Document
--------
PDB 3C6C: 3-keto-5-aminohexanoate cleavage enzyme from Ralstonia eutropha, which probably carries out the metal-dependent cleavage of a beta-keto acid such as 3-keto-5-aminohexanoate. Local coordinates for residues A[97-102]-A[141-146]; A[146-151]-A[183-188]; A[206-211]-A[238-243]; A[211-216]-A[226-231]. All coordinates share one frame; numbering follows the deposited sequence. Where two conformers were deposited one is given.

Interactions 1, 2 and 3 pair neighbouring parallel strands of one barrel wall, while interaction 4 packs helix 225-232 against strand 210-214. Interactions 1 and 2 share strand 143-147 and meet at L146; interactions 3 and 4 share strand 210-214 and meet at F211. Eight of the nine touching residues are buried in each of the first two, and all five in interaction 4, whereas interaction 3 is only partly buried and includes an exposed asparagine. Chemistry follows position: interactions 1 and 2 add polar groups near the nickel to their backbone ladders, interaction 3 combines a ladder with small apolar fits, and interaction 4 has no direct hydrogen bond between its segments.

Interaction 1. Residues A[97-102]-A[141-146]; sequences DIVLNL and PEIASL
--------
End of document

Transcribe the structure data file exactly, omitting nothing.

PDB 3C6C: 3-keto-5-aminohexanoate cleavage enzyme from Ralstonia eutropha, which probably carries out the metal-dependent cleavage of a beta-keto acid such as 3-keto-5-aminohexanoate. Local coordinates for residues A[97-102]-A[141-146]; A[146-151]-A[183-188]; A[206-211]-A[238-243]; A[211-216]-A[226-231]. All coordinates share one frame; numbering follows the deposited sequence. Where two conformers were deposited one is given.

Interactions 1, 2 and 3 pair neighbouring parallel strands of one barrel wall, while interaction 4 packs helix 225-232 against strand 210-214. Interactions 1 and 2 share strand 143-147 and meet at L146; interactions 3 and 4 share strand 210-214 and meet at F211. Eight of the nine touching residues are buried in each of the first two, and all five in interaction 4, whereas interaction 3 is only partly buried and includes an exposed asparagine. Chemistry follows position: interactions 1 and 2 add polar groups near the nickel to their backbone ladders, interaction 3 combines a ladder with small apolar fits, and interaction 4 has no direct hydrogen bond between its segments.

Interaction 1. Residues A[97-102]-A[141-146]; sequences DIVLNL and PEIASL